The IRA Fund Flow Tidal Wave
ETFs displayed impressive asset inflows in 2008, but 2009 could be even better.
You may wonder why there are very few, if any, ETFs to choose from in corporate-sponsored 401(k) plans. It's a simple answer: Just like when you buy a stock, every time you buy shares of an ETF, you pay a transaction fee. With open-end mutual funds in 401(k) plans, the contributing employee pays no transaction fee. Even an $8 fee would be a material performance drag against an investor that is contributing a few hundred dollars every other week.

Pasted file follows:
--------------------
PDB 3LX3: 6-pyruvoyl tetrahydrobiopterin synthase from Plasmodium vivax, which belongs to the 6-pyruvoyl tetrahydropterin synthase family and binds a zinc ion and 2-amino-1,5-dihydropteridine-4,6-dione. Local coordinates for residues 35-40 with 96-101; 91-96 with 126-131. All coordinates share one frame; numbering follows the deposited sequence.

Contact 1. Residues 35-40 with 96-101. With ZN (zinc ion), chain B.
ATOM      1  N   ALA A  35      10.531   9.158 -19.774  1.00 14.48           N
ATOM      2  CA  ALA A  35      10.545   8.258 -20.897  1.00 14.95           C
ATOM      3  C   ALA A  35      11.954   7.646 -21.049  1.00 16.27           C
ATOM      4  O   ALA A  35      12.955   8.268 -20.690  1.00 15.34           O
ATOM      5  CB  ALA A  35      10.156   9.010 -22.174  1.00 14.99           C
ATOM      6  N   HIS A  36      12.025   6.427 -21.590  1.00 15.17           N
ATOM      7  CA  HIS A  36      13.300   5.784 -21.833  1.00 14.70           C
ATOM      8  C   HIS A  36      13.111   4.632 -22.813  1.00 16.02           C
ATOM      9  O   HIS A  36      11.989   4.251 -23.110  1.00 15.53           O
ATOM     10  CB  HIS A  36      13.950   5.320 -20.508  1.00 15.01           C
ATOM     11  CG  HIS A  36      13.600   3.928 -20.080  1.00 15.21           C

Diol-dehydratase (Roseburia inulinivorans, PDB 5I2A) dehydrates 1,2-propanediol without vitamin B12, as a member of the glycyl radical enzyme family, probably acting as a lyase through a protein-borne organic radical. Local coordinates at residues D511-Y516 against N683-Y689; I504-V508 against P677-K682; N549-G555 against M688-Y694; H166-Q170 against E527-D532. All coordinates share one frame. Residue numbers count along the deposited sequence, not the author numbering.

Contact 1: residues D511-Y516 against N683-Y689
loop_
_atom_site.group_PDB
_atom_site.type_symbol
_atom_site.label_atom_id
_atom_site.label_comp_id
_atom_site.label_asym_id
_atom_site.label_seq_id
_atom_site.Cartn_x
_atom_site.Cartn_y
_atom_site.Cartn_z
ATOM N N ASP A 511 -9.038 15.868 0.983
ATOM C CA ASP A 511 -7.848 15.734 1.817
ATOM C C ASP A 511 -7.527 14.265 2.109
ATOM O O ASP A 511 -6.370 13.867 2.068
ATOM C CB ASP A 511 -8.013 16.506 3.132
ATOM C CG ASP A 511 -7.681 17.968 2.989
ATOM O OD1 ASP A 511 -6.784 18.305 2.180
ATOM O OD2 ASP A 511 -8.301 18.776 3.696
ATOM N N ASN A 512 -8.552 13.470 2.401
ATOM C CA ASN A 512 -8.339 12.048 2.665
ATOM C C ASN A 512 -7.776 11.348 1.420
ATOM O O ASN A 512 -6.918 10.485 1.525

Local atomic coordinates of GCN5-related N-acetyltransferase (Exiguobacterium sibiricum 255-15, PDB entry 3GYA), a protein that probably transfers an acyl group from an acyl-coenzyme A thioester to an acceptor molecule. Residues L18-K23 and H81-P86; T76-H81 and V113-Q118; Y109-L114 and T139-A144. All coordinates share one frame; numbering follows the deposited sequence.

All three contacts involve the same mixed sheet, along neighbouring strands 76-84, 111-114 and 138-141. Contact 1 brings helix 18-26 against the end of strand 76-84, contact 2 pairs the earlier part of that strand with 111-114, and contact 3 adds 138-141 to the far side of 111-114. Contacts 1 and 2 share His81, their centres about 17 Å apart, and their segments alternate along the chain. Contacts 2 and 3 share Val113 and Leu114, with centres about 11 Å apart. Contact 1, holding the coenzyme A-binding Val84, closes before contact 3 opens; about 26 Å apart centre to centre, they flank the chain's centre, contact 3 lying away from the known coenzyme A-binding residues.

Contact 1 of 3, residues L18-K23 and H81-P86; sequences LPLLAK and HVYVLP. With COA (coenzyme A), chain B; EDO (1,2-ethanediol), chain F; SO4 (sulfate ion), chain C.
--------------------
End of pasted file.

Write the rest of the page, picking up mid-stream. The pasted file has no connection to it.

ETF providers would love to break down this barrier given that the majority of the $2.5 trillion parked in 401(k) plans is invested in open-end mutual funds. We don't see an easy solution to this issue, but it may be irrelevant. We predict that over the next few months, 401(k) money will be rushing to ETFs--but in the form of newly converted IRAs.
John Gabriel does not own shares in any of the securities mentioned above. Find out about Morningstar’s editorial policies.